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Am J Hum Genet. 2007 Jun;80(6):1055-63. Epub 2007 Apr 23.

Transcriptional control of SLC26A4 is involved in Pendred syndrome and nonsyndromic enlargement of vestibular aqueduct (DFNB4).

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Department of Otolaryngology-Head and Neck, University of Iowa, Iowa City, IA 52242, USA.

Erratum in

  • Am J Hum Genet. 2007 Sep;81(3):634.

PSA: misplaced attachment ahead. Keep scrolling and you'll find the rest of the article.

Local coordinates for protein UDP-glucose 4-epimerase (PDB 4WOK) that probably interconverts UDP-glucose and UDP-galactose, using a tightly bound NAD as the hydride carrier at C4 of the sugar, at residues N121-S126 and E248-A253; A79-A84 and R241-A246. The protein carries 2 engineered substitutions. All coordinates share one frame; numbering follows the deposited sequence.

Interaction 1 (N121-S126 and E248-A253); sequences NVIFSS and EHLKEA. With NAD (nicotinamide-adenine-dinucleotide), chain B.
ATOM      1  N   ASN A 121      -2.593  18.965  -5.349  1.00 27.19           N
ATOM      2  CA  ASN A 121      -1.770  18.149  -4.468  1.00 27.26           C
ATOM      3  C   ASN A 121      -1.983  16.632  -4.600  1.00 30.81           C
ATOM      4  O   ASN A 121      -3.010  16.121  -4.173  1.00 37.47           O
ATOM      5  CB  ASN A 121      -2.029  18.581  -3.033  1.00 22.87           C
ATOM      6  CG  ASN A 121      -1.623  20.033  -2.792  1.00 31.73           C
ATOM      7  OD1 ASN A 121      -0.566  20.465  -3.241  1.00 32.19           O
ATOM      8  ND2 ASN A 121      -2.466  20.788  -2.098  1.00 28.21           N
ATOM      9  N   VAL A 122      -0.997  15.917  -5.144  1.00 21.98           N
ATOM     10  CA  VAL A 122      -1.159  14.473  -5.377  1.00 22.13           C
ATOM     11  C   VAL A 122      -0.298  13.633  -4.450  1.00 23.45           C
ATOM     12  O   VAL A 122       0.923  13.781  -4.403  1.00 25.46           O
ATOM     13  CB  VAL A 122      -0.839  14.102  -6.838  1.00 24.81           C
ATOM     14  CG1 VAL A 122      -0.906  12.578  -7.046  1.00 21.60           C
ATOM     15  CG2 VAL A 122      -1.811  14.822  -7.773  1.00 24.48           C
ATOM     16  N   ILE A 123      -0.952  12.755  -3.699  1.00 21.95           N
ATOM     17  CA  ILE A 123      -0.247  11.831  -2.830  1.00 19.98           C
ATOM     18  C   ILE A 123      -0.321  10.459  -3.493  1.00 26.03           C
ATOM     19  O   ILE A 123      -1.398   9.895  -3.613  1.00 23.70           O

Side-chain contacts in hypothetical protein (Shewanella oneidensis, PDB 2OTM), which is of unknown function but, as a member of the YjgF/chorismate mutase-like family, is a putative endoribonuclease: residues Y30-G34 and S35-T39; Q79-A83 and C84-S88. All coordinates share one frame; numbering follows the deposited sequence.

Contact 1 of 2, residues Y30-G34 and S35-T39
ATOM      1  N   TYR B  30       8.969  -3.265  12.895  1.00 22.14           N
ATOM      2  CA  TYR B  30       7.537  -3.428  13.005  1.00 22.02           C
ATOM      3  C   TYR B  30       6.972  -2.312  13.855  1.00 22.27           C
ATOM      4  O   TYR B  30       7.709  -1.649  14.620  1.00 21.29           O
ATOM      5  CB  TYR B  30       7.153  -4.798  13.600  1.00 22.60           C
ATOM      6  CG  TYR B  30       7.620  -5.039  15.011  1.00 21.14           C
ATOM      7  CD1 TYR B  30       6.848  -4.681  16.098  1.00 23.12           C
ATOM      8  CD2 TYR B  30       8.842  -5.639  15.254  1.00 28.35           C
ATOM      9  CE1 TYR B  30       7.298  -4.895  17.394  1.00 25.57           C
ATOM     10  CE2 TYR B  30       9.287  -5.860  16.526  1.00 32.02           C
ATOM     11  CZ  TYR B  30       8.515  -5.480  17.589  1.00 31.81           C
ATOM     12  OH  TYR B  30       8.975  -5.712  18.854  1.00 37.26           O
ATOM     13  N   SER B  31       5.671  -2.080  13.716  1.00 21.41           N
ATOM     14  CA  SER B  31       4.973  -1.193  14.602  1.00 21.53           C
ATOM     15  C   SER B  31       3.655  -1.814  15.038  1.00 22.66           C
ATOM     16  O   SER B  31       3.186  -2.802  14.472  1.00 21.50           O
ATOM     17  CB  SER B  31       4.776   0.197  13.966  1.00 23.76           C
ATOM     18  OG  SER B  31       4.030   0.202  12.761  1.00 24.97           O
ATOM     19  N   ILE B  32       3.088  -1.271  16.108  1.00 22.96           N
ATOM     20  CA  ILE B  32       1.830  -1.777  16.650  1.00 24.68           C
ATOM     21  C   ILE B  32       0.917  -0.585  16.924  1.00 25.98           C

Although recessive mutations in the anion transporter gene SLC26A4 are known to be responsible for Pendred syndrome (PS) and nonsyndromic hearing loss associated with enlarged vestibular aqueduct (EVA), also known as "DFNB4," a large percentage of patients with this phenotype lack mutations in the SLC26A4 coding region in one or both alleles. We have identified and characterized a key transcriptional regulatory element in the SLC26A4 promoter that binds FOXI1, a transcriptional activator of SLC26A4. In nine patients with PS or nonsyndromic EVA, a novel c.-103T-->C mutation in this regulatory element interferes with FOXI1 binding and completely abolishes FOXI1-mediated transcriptional activation. We have also identified six patients with mutations in FOXI1 that compromise its ability to activate SLC26A4 transcription. In one family, the EVA phenotype segregates in a double-heterozygous mode in the affected individual who carries single mutations in both SLC26A4 and FOXI1. This finding is consistent with our observation that EVA occurs in the Slc26a4(+/-); Foxi1(+/-) double-heterozygous mouse mutant. These results support a novel dosage-dependent model for the molecular pathogenesis of PS and nonsyndromic EVA that involves SLC26A4 and its transcriptional regulatory machinery.

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